Hannah followed him. “My horse is tethered yonder.”
He adjusted his course, and kept the wolves at bay. Hannah soothed and mounted her nervous steed.
“Thank you, young Leaf. Perhaps we shall meet again. The dragon and I meet here most Tuesdays.” With that, she kicked the horse and galloped away.
The sun now well risen, Leaf nodded to the dragon, which grunted and fanned its wings. He made his way home, wary for frustrated wolves and other perils.
Leaf hid the armor under some hay and entered his mother’s hovel, outside the castle. He stoked the fire, poured himself some water, and sat on a rough stool.
‘Most of the day gone and for nothing.’
He knew there were no missed steps. ‘Nearing bottom, almost time to push off,’ his father said before leaving. More than a year now, they’d heard nothing. The war raged on.
Leaf could have joined too, but being young, his parents hid him. ‘Their loss.’
His mother prayed he’d join the clergy, but with Papa gone, she needed him.
His father said, ‘Churching’s more dependable than marching.’
Leaf knew it offered more of a future. But to a peasant, the cost of an education remained as ungraspable as flying to the moon. Regardless the task, work presents a challenge. But the monastery offered something bigger than mere work. Education offered a chance to serve in God’s name.
Agnes stooped in, and saw the fire dancing. “You’re home, then.” She came and hugged him. “You smell of smoke. That’s perfume to the usual.”
“Eau-de-dragon…” They laughed.
“So there is a monster?”
“She and the dragon are inseparable.”
It sank in for a moment and then she almost fell off her chair for laughter. “That’s terrible. She’s not so bad.”
“I think she invited me to meet again.” Her brow raised. “Said dragon will chaperone. She calls it ‘Noggin.’”
“She can’t be worse than that Mace. Why don’t they get married and go away?”
“Someone has a vested interest in the status quo.”
Agnes got busy. “Hungry? I’ll put dinner on.”
“What’s Mace up to, Mama?”
She pretended not to hear. Then equivocated. “He gets handy, is all.”
“Stay in the kitchen.”
“You know these feasts. It’s all hands on deck.”
“Lucky Papa’s not here.”
She glanced at him. “Young Leaf… You’re here. But still a boy. You cannot. Mace’d kill you as soon as greet you.”
Hearing a commotion, Leaf stepped out to see Mace ride by with a pack of dogs. The dust lingered.
The next Tuesday, Hannah arrived to the clearing to find Leaf, in his armor, sitting on a rock. The dragon and he watched each other. He stood when she arrived.
“You two getting on?”
“He hasn’t roasted me. Tell me about Mace.”
“He’s my fiancé. We’ll marry next spring.”
“It’s almost summer now. Nearly a year hence?”
“Are you in a hurry?”
“No. I’m here to learn.”
“Good. So, about my dragon being spawn of the devil…”
“I may have exaggerated.
“I never said to worship it. But you could learn from it.”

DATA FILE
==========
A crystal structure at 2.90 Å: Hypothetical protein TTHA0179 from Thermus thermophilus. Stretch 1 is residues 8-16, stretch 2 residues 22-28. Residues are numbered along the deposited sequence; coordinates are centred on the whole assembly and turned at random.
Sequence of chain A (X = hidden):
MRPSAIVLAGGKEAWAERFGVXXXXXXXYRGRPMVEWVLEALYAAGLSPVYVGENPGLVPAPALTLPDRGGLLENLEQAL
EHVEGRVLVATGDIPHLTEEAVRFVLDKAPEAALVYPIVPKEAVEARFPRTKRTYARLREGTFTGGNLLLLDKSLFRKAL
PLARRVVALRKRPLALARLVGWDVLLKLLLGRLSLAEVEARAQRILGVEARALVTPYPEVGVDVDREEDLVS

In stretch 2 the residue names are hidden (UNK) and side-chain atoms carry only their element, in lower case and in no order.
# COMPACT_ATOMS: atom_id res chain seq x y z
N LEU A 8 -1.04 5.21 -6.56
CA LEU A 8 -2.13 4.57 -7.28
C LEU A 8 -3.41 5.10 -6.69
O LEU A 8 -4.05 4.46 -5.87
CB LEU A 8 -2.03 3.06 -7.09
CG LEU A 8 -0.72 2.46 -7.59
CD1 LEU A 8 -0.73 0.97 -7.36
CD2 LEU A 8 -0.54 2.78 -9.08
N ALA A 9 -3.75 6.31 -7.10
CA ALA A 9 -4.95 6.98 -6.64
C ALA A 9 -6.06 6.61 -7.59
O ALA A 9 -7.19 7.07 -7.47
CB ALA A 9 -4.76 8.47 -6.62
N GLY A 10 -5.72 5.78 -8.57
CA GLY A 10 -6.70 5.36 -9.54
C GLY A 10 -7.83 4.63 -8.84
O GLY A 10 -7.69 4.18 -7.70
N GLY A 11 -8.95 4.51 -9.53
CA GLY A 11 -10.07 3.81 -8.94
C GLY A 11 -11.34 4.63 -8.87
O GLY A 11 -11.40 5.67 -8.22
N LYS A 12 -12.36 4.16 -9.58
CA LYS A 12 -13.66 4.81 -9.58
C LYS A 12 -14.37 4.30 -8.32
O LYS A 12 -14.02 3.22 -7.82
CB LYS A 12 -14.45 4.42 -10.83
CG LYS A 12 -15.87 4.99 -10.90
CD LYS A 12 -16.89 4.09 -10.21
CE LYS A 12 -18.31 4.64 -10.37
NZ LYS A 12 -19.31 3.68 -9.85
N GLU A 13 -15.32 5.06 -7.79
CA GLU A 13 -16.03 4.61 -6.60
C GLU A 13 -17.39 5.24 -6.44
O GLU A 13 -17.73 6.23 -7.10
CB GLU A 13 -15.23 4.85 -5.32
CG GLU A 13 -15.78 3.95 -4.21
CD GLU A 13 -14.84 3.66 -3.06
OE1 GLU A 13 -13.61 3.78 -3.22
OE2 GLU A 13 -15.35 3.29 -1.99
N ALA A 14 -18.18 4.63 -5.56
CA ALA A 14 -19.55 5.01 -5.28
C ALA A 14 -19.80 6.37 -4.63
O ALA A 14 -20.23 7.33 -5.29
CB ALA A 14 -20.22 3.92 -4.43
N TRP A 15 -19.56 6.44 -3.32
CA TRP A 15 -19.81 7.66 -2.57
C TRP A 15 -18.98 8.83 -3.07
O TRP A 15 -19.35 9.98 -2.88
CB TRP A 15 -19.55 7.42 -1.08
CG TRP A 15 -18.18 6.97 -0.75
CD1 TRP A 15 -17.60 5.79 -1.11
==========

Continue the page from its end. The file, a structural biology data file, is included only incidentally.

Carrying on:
“To be the fire-eater at a carnival?”
“You try so hard to be good, you neglect being real.”
“Pretending knighthood, pursuing things beyond your skills. D’you think you’d fool anyone?”
“Hadn’t considered that…”
“You’d do better losing that ridiculous armor.”
“Take it off.” Leaf didn’t move. “That’s not a request.” He cleared his throat. “This isn’t some minstrel’s song, Leaf. Don’t be shy. There’s no purpose in seeing you naked. I have something for you.”
“Excuse me, then…” He turned his back and pulled the armor off.
Hannah whistled to the dragon. It moved its tail to reveal a new suit of armor. Untouched, it shone like burnished silver.
“Put that on, Leaf. It’s yours. It should fit. It will suit you better.”
Speechless, he walked to it and began to put it on. She assisted in securing some straps.
“Check the sword.”
He drew it and examined the brand new weapon gleaming in the sunshine. He passed it from hand to hand, testing its heft and balance. He bowed to Hannah.
“You humble me, Princess Hannah. How can I…?”
“It is a gift, Leaf.”
“Your bravery is undeniable. But you are green. Opportunities abound. Prove yourself worthy of a title.”
She pulled off her headband and spun the cloth ring into the air. The dragon caught it on a horn. It reared back in celebration. They’d played this game before.
“Retrieve the ring without harming Noggin.”
Leaf and the dragon took stock of each other. He thrust his sword but the beast ducked at the last moment. It teased him like a dog would with a ball.
Grasping his need to play, he laughed. He rose to the challenge and spent the next several hours with give and take, parry and thrust. He quickly gained deftness and skill. The sword became an extension of his arm. He flipped the ring off Noggin’s horn and caught it on the blade. The dragon and he would bow. Leaf tossed the ring again and the game continued.
They played for hours. Leaf’s learning curve improved steadily. He innovated and began outsmarting the dragon more quickly.
Time for a break, Hannah pulled wine and bread from her bag and they rested in the shade.
When the shadows lengthened, Hannah said she must go.
“You are an honorable man, Leaf. Be well. Choose your battles with care.”
May Day had come. The jousting field next to the castle was decorated for a party. Streamers and flags waved in the breeze. Everyone was there. Hannah and Mace, her fiancé, sat with her parents beneath a multi-colored canopy. Friends tested each other in games of skill. Children danced around the Maypole. Laughter, cheers and gaiety prevailed.